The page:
Ogilvy Public Relations has launched the agency’s corporate social marketing practice, OgilvyEngage, in Australia.
OgilvyEngage develops strategies and communication campaigns that enable companies to motivate and assist consumers and other stakeholders to adopt socially-beneficial behaviours that are good for individuals, good for society, and good for business.
Tom Beall, Managing Director of OgilvyEngage, joined the Australian team this week to introduce the new practice at a breakfast panel event, Ogilvy On… win, win and winning. Moderated by ABC’s Tony Jones, Tom was joined on the panel by Carey Badcoe, Chief Executive of Australian Business and Community Network; Greg Bourne, Acting Chair of Australian Renewables Energy Agency; Wayne Burns, Director of The Allen Consulting Group; Tim O’Leary, Chief Sustainability Officer at Telstra; and Michael Traill, Chief Executive of Social Ventures Australia.
Tom said that while some think that influencing public behaviour movements to support socially desirable outcomes is the distinct purview of governments or nonprofits, changes to the economy and to society are mandating new approaches. “Adding behaviour change leadership from the private sector to that of government and public interest organisations will create a multi-faceted approach with exponential benefits”, he said.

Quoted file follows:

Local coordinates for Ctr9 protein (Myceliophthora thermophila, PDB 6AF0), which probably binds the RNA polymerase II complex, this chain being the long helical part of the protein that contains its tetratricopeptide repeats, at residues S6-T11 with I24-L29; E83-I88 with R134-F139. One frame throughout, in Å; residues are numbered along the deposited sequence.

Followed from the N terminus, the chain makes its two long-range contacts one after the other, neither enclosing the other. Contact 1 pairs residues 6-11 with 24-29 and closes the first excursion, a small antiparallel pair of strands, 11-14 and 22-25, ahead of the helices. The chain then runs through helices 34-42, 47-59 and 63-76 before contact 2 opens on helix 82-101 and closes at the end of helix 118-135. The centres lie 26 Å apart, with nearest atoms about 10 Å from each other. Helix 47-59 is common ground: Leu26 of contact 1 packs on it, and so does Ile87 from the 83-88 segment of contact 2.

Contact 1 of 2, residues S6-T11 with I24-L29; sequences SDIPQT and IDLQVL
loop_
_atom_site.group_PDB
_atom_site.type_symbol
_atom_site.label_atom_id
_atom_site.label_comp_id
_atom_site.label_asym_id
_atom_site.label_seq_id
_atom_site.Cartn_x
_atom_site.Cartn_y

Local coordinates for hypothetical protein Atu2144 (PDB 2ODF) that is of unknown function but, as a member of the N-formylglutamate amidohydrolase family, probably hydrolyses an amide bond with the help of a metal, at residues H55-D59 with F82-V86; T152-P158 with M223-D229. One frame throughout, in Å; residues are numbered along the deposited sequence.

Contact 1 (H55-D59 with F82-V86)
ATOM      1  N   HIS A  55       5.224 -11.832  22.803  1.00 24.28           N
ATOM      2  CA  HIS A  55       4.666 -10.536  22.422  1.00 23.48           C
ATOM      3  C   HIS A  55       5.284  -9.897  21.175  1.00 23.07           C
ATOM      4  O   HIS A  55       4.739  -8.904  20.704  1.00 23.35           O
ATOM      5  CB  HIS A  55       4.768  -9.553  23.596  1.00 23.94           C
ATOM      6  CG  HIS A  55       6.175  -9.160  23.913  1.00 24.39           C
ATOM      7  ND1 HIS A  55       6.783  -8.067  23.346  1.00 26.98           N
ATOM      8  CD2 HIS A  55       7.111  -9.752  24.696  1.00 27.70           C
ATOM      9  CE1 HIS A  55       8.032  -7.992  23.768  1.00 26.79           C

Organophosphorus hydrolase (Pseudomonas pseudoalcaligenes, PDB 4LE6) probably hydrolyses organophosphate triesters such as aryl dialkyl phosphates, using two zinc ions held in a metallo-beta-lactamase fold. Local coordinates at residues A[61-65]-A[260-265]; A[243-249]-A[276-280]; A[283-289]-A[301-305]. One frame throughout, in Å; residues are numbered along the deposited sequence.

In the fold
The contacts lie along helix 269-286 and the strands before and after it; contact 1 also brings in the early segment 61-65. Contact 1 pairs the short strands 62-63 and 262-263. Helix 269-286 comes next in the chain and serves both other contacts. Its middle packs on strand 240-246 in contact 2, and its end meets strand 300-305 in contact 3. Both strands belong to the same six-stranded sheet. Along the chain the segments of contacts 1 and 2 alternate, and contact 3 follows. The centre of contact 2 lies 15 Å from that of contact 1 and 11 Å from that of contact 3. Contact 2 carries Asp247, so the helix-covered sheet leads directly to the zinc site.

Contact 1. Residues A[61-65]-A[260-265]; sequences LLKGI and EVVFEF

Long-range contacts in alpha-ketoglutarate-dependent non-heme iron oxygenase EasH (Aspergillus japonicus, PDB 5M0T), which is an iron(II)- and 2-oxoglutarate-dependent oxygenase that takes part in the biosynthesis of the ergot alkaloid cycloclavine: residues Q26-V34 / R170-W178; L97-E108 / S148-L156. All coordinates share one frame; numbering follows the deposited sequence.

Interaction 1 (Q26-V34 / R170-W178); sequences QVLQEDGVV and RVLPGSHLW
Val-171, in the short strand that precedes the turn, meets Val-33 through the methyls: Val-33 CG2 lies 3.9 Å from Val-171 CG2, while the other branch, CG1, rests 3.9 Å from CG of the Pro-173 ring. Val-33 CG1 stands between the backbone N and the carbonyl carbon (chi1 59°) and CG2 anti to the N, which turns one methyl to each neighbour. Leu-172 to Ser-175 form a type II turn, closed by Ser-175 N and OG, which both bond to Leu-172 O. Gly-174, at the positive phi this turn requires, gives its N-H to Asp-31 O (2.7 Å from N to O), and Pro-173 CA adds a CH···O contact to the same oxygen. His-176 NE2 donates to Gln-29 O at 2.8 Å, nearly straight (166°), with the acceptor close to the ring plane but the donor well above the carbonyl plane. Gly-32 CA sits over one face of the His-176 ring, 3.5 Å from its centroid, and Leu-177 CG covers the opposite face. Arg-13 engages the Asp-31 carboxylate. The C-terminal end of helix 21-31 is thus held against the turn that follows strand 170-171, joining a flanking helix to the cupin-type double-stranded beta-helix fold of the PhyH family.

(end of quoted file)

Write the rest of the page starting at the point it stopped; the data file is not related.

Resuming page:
OgilvyEngage will be led in Australia by Lelde McCoy, Managing Director of Ogilvy Public Relations Melbourne. Lelde has more than 25 years’ experience in strategic planning for integrated brand and reputation communications and behaviour change campaigns. Her teams have worked on some of Australia’s most important social issues including road safety, obesity, smoking control, cancer prevention, responsible alcohol consumption and sustainability and looks forward to extending her portfolio in the area of corporate social marketing.
Lelde said: “OgilvyEngage will help companies assess behaviour change opportunities, better understand the motivations of their consumer audiences, and design results-oriented messages, strategies and programs. And this can increase the impact of their CSR commitments. For example, changing the components of personal behavior, such as attitudes, motivations, or abilities, can prompt people to take medications regularly, encourage the routine purchase of healthier food products, motivate home safety preparedness, increase financial responsibility, and more.”
In conjunction with the global launch of OgilvyEngage in May, the agency has released the latest in its thought-provoking Red Papers series™. From Cause to Change: The business of behaviour discusses how companies can reap meaningful and measureable business performance and return on investment from socially-beneficial behaviour change programs.